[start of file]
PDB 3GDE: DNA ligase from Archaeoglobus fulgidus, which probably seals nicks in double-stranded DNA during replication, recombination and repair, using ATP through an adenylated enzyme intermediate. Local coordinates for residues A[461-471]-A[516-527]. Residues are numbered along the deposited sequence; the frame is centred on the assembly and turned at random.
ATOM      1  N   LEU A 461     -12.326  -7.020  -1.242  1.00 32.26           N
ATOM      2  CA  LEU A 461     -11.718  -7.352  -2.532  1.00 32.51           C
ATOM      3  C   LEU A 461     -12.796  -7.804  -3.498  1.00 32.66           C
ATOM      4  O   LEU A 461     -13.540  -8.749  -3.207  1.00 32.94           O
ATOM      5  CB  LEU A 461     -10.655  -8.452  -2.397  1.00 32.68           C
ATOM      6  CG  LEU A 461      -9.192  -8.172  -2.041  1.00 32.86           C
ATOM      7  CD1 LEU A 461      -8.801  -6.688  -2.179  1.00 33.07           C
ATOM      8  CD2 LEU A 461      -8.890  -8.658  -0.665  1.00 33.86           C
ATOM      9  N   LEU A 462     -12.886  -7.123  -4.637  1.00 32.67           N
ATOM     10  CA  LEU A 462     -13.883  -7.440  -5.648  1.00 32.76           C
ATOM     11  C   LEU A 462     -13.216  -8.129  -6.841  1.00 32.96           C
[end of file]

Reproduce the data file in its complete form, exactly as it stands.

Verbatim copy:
PDB 3GDE: DNA ligase from Archaeoglobus fulgidus, which probably seals nicks in double-stranded DNA during replication, recombination and repair, using ATP through an adenylated enzyme intermediate. Local coordinates for residues A[461-471]-A[516-527]. Residues are numbered along the deposited sequence; the frame is centred on the assembly and turned at random.
ATOM      1  N   LEU A 461     -12.326  -7.020  -1.242  1.00 32.26           N
ATOM      2  CA  LEU A 461     -11.718  -7.352  -2.532  1.00 32.51           C
ATOM      3  C   LEU A 461     -12.796  -7.804  -3.498  1.00 32.66           C
ATOM      4  O   LEU A 461     -13.540  -8.749  -3.207  1.00 32.94           O
ATOM      5  CB  LEU A 461     -10.655  -8.452  -2.397  1.00 32.68           C
ATOM      6  CG  LEU A 461      -9.192  -8.172  -2.041  1.00 32.86           C
ATOM      7  CD1 LEU A 461      -8.801  -6.688  -2.179  1.00 33.07           C
ATOM      8  CD2 LEU A 461      -8.890  -8.658  -0.665  1.00 33.86           C
ATOM      9  N   LEU A 462     -12.886  -7.123  -4.637  1.00 32.67           N
ATOM     10  CA  LEU A 462     -13.883  -7.440  -5.648  1.00 32.76           C
ATOM     11  C   LEU A 462     -13.216  -8.129  -6.841  1.00 32.96           C